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Minutes: “Hey Ricky” (10/22/2014)

October 25, 2014

Invocation: David Vo
Flag salute: Joe Weiland
Raffle: Liz Alves brought pumpkin-themed food items and a $25 gift certificate to Trader Joe’s

Visiting Rotarians: Walt Stephens
Guests of Rotarians: Hon. George Eskin, Danny Ramirez, Diana Washburn, Tom Heath Sr.


  • Weird International Events: National Immunization Day Trip to India in February 2015. contact Anil Garg if interested.
  • World Polio Day is October 24.
  • Weird District Events: Foundation Webinars.
    There’s one on Thursday, October 30 from 6 – 7 PM on the theme “Your Rotary Legacy – Doing Good beyond your lifetime.” It will be presented by Michael Dunlap – Major Gift Officer, Zone 26 TRF Staff and PDG Brenda Cressey – TRF Endowment Major Gift Adviser – Zone 26. Register at Then, Thursday, November 6, 6-7 PM, join “Lighting up the World through Your Gift to the Annual Fund” with PDG Wade Nomura and PDG Frank Ortiz.
    Or the PR Webinar on November 4 at 5 PM called “Incorporating New Rotary Branding Materials into Clubs” hosted by Brian Rocha – District PR Chair. Register at
  • Weird Club Events:
  • Social for Brooke Sawyer is Sunday, October 26, 3 – 5 PM at Valle Verde. Please RSVP on the evite or to Sandy Grasso-Boyd.
  • Rotary Holiday Party will be December 13 at 5 PM at Ennisbrook. Please contact Steve Kally if you want to volunteer. He needs volunteers at the bar, as a host, and for housekeeping. It will be a sitdown dinner for $35 per person. You can begin registering now.  There will be limited space.
  • Our club’s 30th Birthday Party will be celebrated in the spring with an ’80s theme. It will be at the Lobero Theatre. Get out your fluorescent spandex! It will be rad.
  • Fiddlers Festival recap: Let’s start with a big thank you to Gary Jensen and Andy Doerr for all of their hard work on this event! It’s a huge amount of effort. Thank you to volunteers, which included our club members and their friends, members of other Rotary clubs, and Circle K volunteers. Thank you to sponsors. Special thanks to Janet Napier for managing the food sales. And to Kimberly Horn for leading sponsorship efforts. Thanks to Windrun wine (Hi, Scott Burns!) and Brewhouse beer.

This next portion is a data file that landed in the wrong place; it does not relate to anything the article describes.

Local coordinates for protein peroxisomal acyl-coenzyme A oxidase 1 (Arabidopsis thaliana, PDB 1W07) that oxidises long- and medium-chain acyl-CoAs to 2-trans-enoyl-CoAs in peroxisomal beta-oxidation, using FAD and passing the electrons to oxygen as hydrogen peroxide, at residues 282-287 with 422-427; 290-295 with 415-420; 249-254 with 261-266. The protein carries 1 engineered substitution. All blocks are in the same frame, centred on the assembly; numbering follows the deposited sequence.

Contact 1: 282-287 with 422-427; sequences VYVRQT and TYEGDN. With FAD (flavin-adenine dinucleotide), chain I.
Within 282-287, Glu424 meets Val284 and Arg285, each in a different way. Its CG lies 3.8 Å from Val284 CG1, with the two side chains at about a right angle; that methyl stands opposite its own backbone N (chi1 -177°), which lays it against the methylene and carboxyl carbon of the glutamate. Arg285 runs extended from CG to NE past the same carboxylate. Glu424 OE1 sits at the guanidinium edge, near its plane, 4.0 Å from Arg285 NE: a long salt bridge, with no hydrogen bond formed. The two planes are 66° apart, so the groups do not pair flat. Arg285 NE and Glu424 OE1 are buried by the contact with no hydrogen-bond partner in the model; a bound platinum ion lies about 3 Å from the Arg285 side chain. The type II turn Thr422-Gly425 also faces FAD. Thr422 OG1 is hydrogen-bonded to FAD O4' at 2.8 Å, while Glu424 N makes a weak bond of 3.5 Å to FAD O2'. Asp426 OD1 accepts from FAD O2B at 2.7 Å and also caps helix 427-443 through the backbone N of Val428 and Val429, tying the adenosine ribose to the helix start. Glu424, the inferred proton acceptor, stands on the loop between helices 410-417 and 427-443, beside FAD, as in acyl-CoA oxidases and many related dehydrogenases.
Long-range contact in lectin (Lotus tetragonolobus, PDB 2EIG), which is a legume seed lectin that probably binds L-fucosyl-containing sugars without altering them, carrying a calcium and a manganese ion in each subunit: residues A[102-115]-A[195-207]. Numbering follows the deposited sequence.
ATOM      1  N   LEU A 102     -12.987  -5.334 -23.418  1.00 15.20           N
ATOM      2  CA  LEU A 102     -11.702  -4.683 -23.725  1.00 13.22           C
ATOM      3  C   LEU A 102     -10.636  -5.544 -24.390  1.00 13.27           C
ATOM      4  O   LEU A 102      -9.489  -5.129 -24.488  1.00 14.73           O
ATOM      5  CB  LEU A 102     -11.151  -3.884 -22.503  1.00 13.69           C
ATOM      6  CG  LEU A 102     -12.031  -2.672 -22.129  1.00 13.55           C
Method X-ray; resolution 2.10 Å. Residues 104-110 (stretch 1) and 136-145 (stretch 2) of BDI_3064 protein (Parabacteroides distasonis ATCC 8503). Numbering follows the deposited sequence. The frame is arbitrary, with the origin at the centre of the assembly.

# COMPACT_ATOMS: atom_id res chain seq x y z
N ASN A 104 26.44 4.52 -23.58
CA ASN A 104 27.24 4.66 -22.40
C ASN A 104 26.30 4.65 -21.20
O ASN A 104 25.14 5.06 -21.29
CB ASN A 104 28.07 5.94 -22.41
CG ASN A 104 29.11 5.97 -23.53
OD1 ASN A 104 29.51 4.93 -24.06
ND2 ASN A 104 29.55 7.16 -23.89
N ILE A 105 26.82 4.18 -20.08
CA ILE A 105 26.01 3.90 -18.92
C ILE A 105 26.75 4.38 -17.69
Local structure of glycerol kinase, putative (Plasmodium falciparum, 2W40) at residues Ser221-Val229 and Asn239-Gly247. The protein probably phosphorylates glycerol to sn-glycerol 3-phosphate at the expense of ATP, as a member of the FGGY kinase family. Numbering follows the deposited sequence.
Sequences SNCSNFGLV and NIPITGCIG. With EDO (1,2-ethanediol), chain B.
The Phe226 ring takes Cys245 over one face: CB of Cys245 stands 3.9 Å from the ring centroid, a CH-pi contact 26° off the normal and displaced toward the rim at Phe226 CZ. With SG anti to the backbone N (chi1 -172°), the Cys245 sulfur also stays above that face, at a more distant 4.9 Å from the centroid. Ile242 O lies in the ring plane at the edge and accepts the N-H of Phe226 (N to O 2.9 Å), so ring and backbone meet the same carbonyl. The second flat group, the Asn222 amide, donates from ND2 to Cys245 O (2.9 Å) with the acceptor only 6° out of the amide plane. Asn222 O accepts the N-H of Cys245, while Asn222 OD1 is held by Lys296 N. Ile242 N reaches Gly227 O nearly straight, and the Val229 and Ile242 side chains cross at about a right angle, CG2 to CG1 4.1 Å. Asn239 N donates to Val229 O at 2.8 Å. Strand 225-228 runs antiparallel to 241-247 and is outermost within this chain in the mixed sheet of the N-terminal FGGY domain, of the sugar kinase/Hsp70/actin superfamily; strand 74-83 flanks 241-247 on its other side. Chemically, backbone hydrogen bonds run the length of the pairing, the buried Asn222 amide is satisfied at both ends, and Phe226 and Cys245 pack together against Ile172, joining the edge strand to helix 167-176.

Dana Goba shared Preliminary (with a capital P) income and expense numbers, which are not included in the public minutes. She also shared a history of funds raised.
  • Lucille Ramirez announced next week’s weird duties: Greeters: Bruce Belfiore, Joanne Schoenfeld Orenstein; Invocation: Bill Abel; Flag Pledge: Gillian Amery; Raffle: Chris Baxter; Sgt. At Arms: Ken Beisser
  • Thank you to Bill and Sandy for preparing a beautiful project board showing our Nicaragua project.
  • The G8 Wolf Pack got overall participation 2nd place in the EPiC bike ride for polio.
  • Weird fact: When this member was a Girl Scout, there was only one flavor and she sold them by giving out free samples.
  • Weird Al Video: it’s the  63rd anniversary of the first broadcast of I Love Lucy. so we watched
  • Raffle Results: Tom Putnam won!
  • Pay and Tell with Sgt at Arms Lucille Ramirez.

Program: Bill Boyd introduced Superior Court Judge (Ret) George Eskin “Criminal Justice System Reform”

  • He’s also an announcer for the UCSB women’s basketball team.
  • He was a Rotarian in Eugene/Springfield 53 years ago.
  • He worked for 50 years in the criminal justice system as a prosecutor, defense attorney and judge.
  • There are crimes of violence — like murder, elder abuse, child molestation, drug distribution and sales — and nonviolent crimes — like public nuisance crimes.
  • At the heart of our civil society is the assumption that people will honor the golden rule and the 10 commandments. When behavior deviates from these basic principles, we have laws that describe the offensive conduct and prescribe consequences. These are intended to deter the offensive behaviors.
  • We need to accept that people are imperfect.
  • All laws are subject to state and federal government.
  • Judicial branch interprets and applies the law.
  • Most people embrace a moral code of conduct that does not lead to criminal acts.Some people don’t instinctively avoid criminal behavior, aren’t deterred by the threat of punitive consequences, or aren’t changed by receiving punitive consequences.
  • We need to focus on reducing recidivism. Approximately 130,000 in prisons. California has 5% of population and 20% of those incarcerated.
  • While people are incarcerated, it provides us temporary safety from them, but it’s proven ineffective.
  • It would be better to ID root causes and address those.
  • It is not unusual to have a defendant in custody with 20 open files for public intoxication (a misdemeanor which is punishable with up to 90 days in jail). They may be repeatedly arrested, booked, fingerprinted, and released from custody. This represents quite a bit of work and expense. Minor offenses occupy the time of the court, taking resources away from investing in investigation and prosecution of felony offenses. He’d like to see reform.
  • He’s an advocate of Proposition 47.
  • A different model: The country of Portugual decriminalized drug possession. If you are found in possession of drugs for personal use, you are not prosecuted. You are put in a 6-month treatment program. They’ve reduced prison populations. It’s viewed as a public health model and not a criminal model. People in public health are better equipped to help people with health needs than a judge is.
  • He thinks community service is a constructive use of a prisoner’s time for non-violent crimes. It’s a good way to make restitution.
  • In honor of our speaker, 15 dictionaries will be donated to third graders in Santa Barbara.
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